The results of a new survey, commissioned by the Centre for International Governance Innovation (CIGI) and conducted by global research company, Ipsos, has revealed that 92% of Internet users in Nigeria, compared with 83% globally, believe affordable Internet access should be a basic human right.
[su_quote]Respondents in Nigeria were more concerned about online privacy (83%), compared to the global average. Trust of multi-stakeholder governance of the Internet in Nigeria (65%) was higher than the global average, although it was the second preferred option behind the United Nations (69%).[/su_quote]
The report, titled “CIGI-Ipsos Global Survey on Internet Security and Trust” revealed that two thirds of Internet users are more concerned today about online privacy than they were compared to one year ago (64%). When given a choice of various governance sources for the Internet, the majority (57%) chose a multi-stakeholder model “of technology companies, engineers, non-governmental organizations and institutions that represent the interests and will of ordinary citizens, and governments.”
Respondents in Nigeria were more concerned about online privacy (83%), compared to the global average. Trust of multi-stakeholder governance of the Internet in Nigeria (65%) was higher than the global average, although it was the second preferred option behind the United Nations (69%).
Among the top areas of concern for global Internet users, criminal hacking into personal bank accounts (78%) ranks highest followed by stolen personal information, such as private messages and photos, through hacking (77%), and further followed by private companies monitoring the activities of Internet users and then selling that information for commercial purposes without explicit consent (74%).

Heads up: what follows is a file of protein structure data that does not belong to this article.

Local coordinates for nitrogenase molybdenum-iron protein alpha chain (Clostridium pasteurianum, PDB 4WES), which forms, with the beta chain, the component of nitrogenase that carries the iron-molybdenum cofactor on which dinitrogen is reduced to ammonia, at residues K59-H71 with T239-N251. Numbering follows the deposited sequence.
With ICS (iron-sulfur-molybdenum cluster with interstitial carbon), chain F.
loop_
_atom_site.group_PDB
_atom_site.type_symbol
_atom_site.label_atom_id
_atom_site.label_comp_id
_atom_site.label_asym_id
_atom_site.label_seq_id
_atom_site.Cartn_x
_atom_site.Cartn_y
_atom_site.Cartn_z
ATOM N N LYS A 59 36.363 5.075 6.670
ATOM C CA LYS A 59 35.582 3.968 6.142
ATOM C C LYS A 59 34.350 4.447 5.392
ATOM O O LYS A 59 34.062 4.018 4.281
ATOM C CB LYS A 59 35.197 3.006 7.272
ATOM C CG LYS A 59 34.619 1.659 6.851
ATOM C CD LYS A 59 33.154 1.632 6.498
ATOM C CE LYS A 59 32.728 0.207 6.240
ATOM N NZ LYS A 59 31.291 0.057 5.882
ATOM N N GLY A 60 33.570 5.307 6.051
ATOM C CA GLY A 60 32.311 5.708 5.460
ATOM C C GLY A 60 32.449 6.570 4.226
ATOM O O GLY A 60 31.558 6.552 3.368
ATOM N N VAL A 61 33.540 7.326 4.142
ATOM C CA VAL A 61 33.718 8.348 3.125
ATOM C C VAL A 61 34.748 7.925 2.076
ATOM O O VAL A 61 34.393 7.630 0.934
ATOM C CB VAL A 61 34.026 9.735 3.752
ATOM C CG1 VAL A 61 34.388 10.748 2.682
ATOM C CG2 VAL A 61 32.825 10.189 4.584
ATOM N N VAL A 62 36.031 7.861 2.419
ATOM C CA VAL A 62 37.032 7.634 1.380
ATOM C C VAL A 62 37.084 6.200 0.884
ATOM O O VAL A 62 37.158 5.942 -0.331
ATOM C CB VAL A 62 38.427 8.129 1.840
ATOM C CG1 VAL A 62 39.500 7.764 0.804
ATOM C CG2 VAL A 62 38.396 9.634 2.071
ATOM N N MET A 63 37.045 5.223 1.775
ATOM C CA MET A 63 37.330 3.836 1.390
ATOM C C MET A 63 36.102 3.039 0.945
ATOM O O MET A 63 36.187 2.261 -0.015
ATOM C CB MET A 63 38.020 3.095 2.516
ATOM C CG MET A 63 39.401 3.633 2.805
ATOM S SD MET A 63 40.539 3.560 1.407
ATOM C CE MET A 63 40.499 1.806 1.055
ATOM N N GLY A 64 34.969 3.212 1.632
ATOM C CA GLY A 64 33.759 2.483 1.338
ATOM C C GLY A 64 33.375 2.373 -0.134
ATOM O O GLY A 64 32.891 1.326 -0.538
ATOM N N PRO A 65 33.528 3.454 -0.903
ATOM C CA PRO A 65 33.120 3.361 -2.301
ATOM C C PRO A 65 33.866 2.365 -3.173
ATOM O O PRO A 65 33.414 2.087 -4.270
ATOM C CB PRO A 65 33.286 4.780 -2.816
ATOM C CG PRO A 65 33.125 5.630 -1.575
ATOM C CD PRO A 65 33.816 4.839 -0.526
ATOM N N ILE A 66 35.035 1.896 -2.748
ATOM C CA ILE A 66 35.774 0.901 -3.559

“The remarkable findings of this survey of global attitudes dramatically underscore that fears about human security have moved from the physical world to now include the virtual world. There is a gaping trust deficit in the Internet as people around the globe increasingly worry that their online identities and communications will be compromised or stolen by those who operate in the dark recesses of the Internet,” says Fen Hampson, Director of CIGI’s Global Security Politics Programme.
“Unless trust is restored in the Internet through creative governance innovations its real potential to promote human development and global prosperity will be severely compromised”, Hampson adds.
Other concerned focused on governments and institutions with a full majority of Internet users worried about important institutions in their country being cyber attacked by a foreign government or terrorist organization. Two-thirds of Internet users are concerned about governments censoring the internet and government agencies from other countries secretly monitoring their online activities.
“Overwhelming global public support for the idea that access to the Internet should be a human right also shows just how important the Internet has come to freedom of expression, freedom of association, social communication, the generation of new knowledge, and economic opportunity and growth,” says Hampson. “Right now, one third of the world’s population is online but two-thirds of the world’s population is not. Unless they are brought online, a world of Internet ‘have and have-nots’ will not only contribute to income inequality, but also stifle the world’s full potential for prosperity and innovation.”
When it comes to governance, Internet users prefer the broadest form of representation through a multi-stakeholder model that represents the interests and will of ordinary citizens as well as governments. Only 48% of Internet users believe their government does a very good job of making sure the Internet in their country is safe and secure, which underlines the wariness of the role of governments in Internet governance.